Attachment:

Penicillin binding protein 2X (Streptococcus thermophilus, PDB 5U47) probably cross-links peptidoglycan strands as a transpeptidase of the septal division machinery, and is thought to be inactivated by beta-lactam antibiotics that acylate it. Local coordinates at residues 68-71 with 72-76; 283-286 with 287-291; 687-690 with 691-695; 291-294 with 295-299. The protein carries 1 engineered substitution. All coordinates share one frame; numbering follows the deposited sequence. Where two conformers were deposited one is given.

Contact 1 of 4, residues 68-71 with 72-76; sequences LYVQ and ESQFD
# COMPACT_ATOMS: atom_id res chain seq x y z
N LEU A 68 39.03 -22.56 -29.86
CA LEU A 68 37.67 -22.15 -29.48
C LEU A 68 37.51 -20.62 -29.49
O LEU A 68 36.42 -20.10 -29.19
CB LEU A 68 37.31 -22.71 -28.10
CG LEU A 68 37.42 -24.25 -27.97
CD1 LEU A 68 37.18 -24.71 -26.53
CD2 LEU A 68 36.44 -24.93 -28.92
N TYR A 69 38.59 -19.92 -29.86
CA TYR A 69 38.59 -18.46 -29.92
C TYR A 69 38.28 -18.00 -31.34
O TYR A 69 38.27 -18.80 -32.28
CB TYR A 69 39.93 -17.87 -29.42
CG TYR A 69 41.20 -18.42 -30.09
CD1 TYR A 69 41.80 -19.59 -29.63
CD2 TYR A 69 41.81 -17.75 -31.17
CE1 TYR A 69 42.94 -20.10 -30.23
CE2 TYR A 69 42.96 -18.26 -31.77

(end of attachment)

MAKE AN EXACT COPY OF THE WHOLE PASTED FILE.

Penicillin binding protein 2X (Streptococcus thermophilus, PDB 5U47) probably cross-links peptidoglycan strands as a transpeptidase of the septal division machinery, and is thought to be inactivated by beta-lactam antibiotics that acylate it. Local coordinates at residues 68-71 with 72-76; 283-286 with 287-291; 687-690 with 691-695; 291-294 with 295-299. The protein carries 1 engineered substitution. All coordinates share one frame; numbering follows the deposited sequence. Where two conformers were deposited one is given.

Contact 1 of 4, residues 68-71 with 72-76; sequences LYVQ and ESQFD
# COMPACT_ATOMS: atom_id res chain seq x y z
N LEU A 68 39.03 -22.56 -29.86
CA LEU A 68 37.67 -22.15 -29.48
C LEU A 68 37.51 -20.62 -29.49
O LEU A 68 36.42 -20.10 -29.19
CB LEU A 68 37.31 -22.71 -28.10
CG LEU A 68 37.42 -24.25 -27.97
CD1 LEU A 68 37.18 -24.71 -26.53
CD2 LEU A 68 36.44 -24.93 -28.92
N TYR A 69 38.59 -19.92 -29.86
CA TYR A 69 38.59 -18.46 -29.92
C TYR A 69 38.28 -18.00 -31.34
O TYR A 69 38.27 -18.80 -32.28
CB TYR A 69 39.93 -17.87 -29.42
CG TYR A 69 41.20 -18.42 -30.09
CD1 TYR A 69 41.80 -19.59 -29.63
CD2 TYR A 69 41.81 -17.75 -31.17
CE1 TYR A 69 42.94 -20.10 -30.23
CE2 TYR A 69 42.96 -18.26 -31.77